2. As far as the purist in me goes . . . there are definite changes you’re going to notice if you’re a fan of the mythology. (Again, I have no knowledge of the comics at all.) But they’re mostly understandable changes. No need for Freyja in this one. No Fenrir or Sigyn. Certainly no Balder . . . he would never work in this particular version of events. But I was generally okay with what they did. I particularly like Loki . . . but we’ll get to Loki.
3. The acting in this film is, overall, excellent. Almost everyone’s good—including Anthony Hopkins. His Odin is certainly not the Odin that I remember reading, but this new, more peace-happy Allfather works better for this storyline, and Hopkins portrayal of him is both strong and consistent without any of the scene-chewing that I had feared.
Chris Hemsworth, too, is very strong as Thor. Thor’s not the easiest part to rock, actually, because he’s kind of a dick in the beginning. In fact, watching the first half hour of the film, I was struck by the idea that Thor acts a little like an ugly stepsister in a fairy tale, all want want want, with little to no interest in how his actions affect others. Whereas Loki (the evil one) starts the film as the quiet, meek Cinderella who is patient and passed over for the favored sibling. Of course, this changes as the film goes on, but Hemsworth has the not inconsiderable challenge of making a brash and spoiled brat likable—a challenge that Hemsworth rises up to. He has an endearing smile and a good sense of comic timing, both of which help to soften his character a bit.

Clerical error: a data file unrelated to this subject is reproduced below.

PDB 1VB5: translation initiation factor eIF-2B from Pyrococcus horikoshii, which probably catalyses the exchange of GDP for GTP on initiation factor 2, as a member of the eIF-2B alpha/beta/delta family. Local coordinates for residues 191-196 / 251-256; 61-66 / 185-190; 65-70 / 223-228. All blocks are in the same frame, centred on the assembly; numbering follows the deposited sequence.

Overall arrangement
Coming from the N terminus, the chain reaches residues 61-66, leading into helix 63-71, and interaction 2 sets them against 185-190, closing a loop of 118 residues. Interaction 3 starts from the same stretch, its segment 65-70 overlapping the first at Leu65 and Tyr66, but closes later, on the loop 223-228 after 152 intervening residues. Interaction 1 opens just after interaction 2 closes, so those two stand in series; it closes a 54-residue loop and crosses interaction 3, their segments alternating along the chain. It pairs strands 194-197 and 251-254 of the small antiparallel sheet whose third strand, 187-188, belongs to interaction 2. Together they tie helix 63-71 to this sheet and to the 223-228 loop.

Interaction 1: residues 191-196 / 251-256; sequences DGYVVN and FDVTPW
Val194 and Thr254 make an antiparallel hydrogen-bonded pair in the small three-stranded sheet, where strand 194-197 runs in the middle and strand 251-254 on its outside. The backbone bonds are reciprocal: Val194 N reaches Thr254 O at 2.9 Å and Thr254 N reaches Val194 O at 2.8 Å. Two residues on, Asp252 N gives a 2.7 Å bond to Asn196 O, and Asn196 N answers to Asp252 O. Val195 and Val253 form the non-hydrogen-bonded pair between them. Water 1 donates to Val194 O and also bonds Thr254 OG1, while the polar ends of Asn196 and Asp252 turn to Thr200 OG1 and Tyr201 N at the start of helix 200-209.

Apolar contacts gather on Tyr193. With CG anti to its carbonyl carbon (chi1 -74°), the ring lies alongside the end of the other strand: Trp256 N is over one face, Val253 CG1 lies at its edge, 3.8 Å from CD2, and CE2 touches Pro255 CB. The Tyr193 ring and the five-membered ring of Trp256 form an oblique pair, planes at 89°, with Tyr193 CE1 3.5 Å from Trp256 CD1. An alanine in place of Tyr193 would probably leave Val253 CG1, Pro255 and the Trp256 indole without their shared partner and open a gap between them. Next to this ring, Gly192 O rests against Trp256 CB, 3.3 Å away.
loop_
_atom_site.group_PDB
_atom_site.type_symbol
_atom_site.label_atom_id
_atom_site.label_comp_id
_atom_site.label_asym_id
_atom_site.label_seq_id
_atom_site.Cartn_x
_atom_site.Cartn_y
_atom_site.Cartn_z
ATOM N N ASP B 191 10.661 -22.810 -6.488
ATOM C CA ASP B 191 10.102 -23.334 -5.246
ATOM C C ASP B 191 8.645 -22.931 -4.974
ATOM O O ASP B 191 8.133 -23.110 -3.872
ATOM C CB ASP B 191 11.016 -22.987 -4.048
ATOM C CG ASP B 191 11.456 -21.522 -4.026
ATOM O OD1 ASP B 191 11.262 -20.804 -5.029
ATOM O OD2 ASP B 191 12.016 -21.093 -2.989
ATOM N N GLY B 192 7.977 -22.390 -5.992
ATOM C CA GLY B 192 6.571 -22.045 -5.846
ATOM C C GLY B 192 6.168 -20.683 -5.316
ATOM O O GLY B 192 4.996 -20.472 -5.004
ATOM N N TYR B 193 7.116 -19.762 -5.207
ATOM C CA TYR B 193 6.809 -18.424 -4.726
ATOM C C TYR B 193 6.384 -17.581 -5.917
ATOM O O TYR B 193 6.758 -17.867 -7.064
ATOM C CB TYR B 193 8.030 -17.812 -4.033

As good as everyone else is, though, I have to give the biggest props to Natalie Portman and Tom Hiddleston.
4. Jane (Natalie Portman) is another character who could be very hard to like, at least for me. As both a Love Interest and an Intelligent, Modern Female, Jane could easily swing one of two ways:
A. The kind of girl who needs to proclaim, “I’m a Scientist!” at least eight different times during the film. She probably won’t understand what feelings are or has otherwise buried them away, only to be reconnected with her heart by the man near the end of the film. Oh, and she’ll have glasses. Those always cement intellectual credibility.
B. A useless bimbo.